“What would you do—to hold your wife again? To feel the warmth of her skin, the taste of her lips? How many men would you kill? A hundred? A thousand? There stands but one between you and her. ”
There’s a thrilling poetry in this final episode. A number of lines have been echoed by different characters, throughout the season, but it’s Spartacus taunting Batiatus, surrounded by his former gladiators, the fountains of his villa red with the blood of his guests, and then Lucretia, stabbed in the womb by Crixus, stumbles out and collapses, that really underscores how often the characters in this show live on hypocrisy, how their plots are powered by it, and how complete revenge is when it’s had.
Spartacus ends the episode with a rousing speech about ending slavery and making Rome fearful, but that’s just highfalutin rhetoric, as far as I’m concerned. No amount of ideals about liberty can compare to just how complete his victory over the Romans is in this episode. It even may justify those early slogs of episodes, in that understanding Spartacus as a free Thracian first allows the viewer to understand him not as merely a cog in the Roman machine, like Doctore, or Crixus, or even Varro, but as an outsider forced to conform through circumstance.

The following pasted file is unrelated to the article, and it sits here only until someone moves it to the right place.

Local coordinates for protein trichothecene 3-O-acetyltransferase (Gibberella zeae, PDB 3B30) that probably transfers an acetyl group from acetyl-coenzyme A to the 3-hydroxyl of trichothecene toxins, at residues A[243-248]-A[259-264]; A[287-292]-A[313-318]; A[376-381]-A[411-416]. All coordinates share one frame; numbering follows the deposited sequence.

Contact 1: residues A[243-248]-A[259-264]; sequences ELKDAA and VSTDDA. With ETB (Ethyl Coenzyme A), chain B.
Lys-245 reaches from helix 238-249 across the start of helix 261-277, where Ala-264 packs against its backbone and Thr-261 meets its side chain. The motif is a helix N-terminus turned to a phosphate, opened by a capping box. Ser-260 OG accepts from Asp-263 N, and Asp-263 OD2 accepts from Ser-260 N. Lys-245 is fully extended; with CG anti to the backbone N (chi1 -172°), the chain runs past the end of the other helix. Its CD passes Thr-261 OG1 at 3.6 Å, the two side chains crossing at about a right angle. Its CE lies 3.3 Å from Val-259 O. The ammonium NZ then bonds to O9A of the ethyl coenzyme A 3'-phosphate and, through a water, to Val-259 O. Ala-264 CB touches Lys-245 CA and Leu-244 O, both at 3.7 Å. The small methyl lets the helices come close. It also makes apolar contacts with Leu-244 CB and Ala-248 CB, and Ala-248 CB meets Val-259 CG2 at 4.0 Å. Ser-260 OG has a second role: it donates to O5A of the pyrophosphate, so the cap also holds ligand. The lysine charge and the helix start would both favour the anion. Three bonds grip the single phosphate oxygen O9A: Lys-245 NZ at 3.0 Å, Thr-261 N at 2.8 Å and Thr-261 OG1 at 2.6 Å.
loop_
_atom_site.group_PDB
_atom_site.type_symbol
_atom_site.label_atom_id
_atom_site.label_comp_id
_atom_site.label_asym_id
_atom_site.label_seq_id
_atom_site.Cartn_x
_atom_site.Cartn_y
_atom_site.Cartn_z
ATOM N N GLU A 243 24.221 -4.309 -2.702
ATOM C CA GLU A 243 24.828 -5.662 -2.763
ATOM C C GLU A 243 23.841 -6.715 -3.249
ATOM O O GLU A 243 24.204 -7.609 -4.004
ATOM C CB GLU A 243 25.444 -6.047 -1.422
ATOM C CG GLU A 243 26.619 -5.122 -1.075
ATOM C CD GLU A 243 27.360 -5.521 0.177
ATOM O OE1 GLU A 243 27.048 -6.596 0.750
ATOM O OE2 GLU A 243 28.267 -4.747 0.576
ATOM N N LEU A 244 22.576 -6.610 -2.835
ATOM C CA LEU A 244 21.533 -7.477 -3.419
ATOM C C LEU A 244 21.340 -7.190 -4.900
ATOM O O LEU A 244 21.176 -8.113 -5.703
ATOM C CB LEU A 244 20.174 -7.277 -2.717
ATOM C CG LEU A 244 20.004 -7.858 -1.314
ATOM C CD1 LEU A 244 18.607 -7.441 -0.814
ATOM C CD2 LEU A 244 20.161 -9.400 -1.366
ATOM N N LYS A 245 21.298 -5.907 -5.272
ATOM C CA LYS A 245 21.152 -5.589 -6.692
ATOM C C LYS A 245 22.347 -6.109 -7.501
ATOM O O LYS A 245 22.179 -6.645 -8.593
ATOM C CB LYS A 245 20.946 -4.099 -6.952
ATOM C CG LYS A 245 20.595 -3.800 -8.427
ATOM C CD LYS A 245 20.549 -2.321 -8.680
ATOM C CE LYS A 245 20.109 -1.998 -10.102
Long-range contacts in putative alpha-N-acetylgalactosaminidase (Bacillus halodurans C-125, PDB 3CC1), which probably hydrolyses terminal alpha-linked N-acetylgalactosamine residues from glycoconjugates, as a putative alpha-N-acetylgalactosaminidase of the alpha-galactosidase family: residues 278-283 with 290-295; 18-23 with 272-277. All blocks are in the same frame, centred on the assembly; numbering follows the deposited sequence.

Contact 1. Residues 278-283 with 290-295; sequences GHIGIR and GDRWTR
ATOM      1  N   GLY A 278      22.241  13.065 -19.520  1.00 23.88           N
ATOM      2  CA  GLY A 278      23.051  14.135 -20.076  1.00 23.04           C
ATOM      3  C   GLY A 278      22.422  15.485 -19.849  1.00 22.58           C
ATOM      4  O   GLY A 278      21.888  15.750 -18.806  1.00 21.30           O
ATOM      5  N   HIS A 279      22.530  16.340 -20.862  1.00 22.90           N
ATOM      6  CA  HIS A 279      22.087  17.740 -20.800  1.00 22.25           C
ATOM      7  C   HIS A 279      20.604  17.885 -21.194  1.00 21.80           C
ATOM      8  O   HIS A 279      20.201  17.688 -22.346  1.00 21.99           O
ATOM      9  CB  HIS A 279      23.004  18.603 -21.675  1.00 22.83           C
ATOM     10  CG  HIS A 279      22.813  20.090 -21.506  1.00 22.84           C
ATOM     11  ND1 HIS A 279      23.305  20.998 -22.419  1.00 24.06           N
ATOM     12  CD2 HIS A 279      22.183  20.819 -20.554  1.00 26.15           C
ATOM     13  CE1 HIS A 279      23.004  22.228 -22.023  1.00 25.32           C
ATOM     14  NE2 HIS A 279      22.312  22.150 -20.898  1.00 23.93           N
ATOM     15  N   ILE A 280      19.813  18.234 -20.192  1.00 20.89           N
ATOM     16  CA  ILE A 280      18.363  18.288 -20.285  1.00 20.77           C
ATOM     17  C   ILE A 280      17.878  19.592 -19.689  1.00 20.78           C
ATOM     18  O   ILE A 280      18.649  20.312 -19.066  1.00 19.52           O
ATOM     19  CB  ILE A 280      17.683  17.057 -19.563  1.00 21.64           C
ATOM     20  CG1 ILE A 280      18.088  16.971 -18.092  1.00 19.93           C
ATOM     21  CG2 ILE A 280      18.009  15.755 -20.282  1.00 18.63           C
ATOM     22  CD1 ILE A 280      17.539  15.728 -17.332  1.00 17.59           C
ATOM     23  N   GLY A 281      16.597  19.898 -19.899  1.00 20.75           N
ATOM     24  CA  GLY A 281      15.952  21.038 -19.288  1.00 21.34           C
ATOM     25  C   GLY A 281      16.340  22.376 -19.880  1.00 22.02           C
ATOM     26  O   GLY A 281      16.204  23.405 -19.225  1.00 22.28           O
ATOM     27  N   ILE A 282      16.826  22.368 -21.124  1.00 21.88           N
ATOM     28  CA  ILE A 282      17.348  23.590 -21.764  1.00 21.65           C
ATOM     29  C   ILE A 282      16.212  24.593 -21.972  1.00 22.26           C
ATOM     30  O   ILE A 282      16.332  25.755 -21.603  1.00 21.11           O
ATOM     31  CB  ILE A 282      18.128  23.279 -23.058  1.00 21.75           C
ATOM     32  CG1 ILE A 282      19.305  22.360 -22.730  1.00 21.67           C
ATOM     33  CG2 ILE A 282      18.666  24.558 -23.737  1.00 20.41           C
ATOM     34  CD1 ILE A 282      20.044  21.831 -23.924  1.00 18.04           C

The episode’s structure mirrors this complexity. We’ve seen in media res episodes of Spartacus before (the very first episode, for instance), but the finale creates an interweaving mosaic, starting us with Batiatus’ triumphal party for all the bigwigs in Capua to announce Glaber’s patronage and support for his run for Aedile (one of the historical stepping stone offices for patricians seeking high office) and then to the announcement of Crixus and Spartacus’ big fight in the courtyard below. Spartacus begs Crixus to reconsider, but Crixus is resolved to fight.
Regular readers will note that I’ve been skeptical of the pacing of Crixus and Spartacus bouts—the first half of the season threw them together all the time—but the intervening time between Crixus’ injury from Theokoles and the development that’s happened since then serves to heighten the dramatic stakes of the conflict. We’ve waited a long time for this, and even the characters feel the same.